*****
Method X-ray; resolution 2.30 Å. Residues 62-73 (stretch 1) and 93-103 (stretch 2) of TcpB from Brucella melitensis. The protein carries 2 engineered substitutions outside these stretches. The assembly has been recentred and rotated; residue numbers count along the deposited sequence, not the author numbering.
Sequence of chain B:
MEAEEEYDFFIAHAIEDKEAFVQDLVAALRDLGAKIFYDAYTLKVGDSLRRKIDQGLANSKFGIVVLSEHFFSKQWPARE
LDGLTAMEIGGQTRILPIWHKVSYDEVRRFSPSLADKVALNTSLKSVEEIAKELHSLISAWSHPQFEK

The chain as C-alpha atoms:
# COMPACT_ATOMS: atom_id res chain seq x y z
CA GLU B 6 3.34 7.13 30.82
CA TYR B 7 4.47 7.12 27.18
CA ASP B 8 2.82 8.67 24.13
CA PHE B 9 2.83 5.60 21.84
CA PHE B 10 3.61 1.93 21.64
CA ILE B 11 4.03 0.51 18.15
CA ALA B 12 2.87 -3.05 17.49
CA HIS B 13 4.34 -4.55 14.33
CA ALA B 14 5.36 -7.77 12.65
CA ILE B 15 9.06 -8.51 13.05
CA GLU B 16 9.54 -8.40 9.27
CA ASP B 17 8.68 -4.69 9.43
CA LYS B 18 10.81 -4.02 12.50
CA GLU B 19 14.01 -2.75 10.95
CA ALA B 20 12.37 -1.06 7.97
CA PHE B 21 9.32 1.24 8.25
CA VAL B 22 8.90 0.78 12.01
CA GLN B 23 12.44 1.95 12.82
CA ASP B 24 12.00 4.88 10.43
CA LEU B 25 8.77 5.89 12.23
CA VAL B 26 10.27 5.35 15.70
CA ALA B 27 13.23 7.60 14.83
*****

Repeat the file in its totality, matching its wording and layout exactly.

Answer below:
Method X-ray; resolution 2.30 Å. Residues 62-73 (stretch 1) and 93-103 (stretch 2) of TcpB from Brucella melitensis. The protein carries 2 engineered substitutions outside these stretches. The assembly has been recentred and rotated; residue numbers count along the deposited sequence, not the author numbering.
Sequence of chain B:
MEAEEEYDFFIAHAIEDKEAFVQDLVAALRDLGAKIFYDAYTLKVGDSLRRKIDQGLANSKFGIVVLSEHFFSKQWPARE
LDGLTAMEIGGQTRILPIWHKVSYDEVRRFSPSLADKVALNTSLKSVEEIAKELHSLISAWSHPQFEK

The chain as C-alpha atoms:
# COMPACT_ATOMS: atom_id res chain seq x y z
CA GLU B 6 3.34 7.13 30.82
CA TYR B 7 4.47 7.12 27.18
CA ASP B 8 2.82 8.67 24.13
CA PHE B 9 2.83 5.60 21.84
CA PHE B 10 3.61 1.93 21.64
CA ILE B 11 4.03 0.51 18.15
CA ALA B 12 2.87 -3.05 17.49
CA HIS B 13 4.34 -4.55 14.33
CA ALA B 14 5.36 -7.77 12.65
CA ILE B 15 9.06 -8.51 13.05
CA GLU B 16 9.54 -8.40 9.27
CA ASP B 17 8.68 -4.69 9.43
CA LYS B 18 10.81 -4.02 12.50
CA GLU B 19 14.01 -2.75 10.95
CA ALA B 20 12.37 -1.06 7.97
CA PHE B 21 9.32 1.24 8.25
CA VAL B 22 8.90 0.78 12.01
CA GLN B 23 12.44 1.95 12.82
CA ASP B 24 12.00 4.88 10.43
CA LEU B 25 8.77 5.89 12.23
CA VAL B 26 10.27 5.35 15.70
CA ALA B 27 13.23 7.60 14.83